By Ann McCreary

Commercial logging planned for the South Summit area near Loup Loup Pass won’t take place this winter, leaving Nordic skiing on trails in the area unaffected this season.

The U.S. Forest Service is planning to award commercial logging contracts as part of a South Summit Forest and Fuels Project, and earlier this year officials said the logging might begin this winter.

However, an environmental assessment for the project is not expected to be completed until January, said project leader Megan Johnson of the Methow Valley Ranger District.

The timber harvesting will take place on 47,000 acres in the Methow district. Up to 7,300 acres of timber harvest in the South Summit area would be specifically restricted to winter logging in order to minimize damage to soil, according to the Forest Service project description.

Initial plans for the winter timber harvest called for plowing Forest Service Road No. 41 that is normally groomed for skiing in winter and provides primary access to the 46-kilometer South Summit Sno-Park trail system.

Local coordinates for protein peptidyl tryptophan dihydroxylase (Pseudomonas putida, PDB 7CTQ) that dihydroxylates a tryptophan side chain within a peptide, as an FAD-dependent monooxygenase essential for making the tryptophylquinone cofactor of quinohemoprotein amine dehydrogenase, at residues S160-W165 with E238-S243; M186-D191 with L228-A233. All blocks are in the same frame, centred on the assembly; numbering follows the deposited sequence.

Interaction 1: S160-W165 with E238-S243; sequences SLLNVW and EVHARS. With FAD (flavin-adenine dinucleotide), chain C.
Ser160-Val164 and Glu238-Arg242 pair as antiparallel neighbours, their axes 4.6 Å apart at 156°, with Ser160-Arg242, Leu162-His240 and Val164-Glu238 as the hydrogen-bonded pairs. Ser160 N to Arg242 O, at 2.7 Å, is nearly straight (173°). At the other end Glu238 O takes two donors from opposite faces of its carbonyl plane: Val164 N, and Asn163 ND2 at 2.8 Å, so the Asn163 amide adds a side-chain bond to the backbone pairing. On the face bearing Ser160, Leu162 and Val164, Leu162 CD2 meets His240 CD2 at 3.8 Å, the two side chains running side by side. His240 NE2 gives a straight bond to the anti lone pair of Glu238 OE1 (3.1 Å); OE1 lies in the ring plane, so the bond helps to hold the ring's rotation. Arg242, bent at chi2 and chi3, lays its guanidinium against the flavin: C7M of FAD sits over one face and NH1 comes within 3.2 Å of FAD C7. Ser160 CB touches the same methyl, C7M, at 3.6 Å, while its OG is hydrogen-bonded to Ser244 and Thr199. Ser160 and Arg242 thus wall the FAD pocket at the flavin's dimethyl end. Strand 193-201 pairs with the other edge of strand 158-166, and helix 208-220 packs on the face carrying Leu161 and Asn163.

Methow District Ranger Mike Liu said the Forest Service has “made modifications in the original proposal to reduce some of the impacts to winter skiing in the South Summit area during winter logging operations.”

Johnson said details of the plan would be available when an environmental assessment is completed. That study is expected to be released in early January, she said.

Johnson said cross country skiing will continue at South Summit during the logging operations.

South Summit requires a Sno-Park pass to park at the trailhead, but there is no trail pass required and dogs are allowed on the trails. The area is groomed once a week by Loup Loup Ski Bowl under a contract with the state parks department.

In addition to the South Summit area, the Forest and Fuels Project will encompass forests in sub-watersheds east of Twisp including Lower Beaver Creek, Frazer Creek, Summit Creek, Benson Creek, Alder Creek-Methow River, Texas Creek –
Methow River, French Creek and Swamp Creek.

The timber harvesting is expected to produce about 7.5 million board feet of wood products for area sawmills, pulp mills, wood pellet manufacturers and electric generating facilities, according to the Forest Service. The project also includes thinning, prescribed burning and tree planting.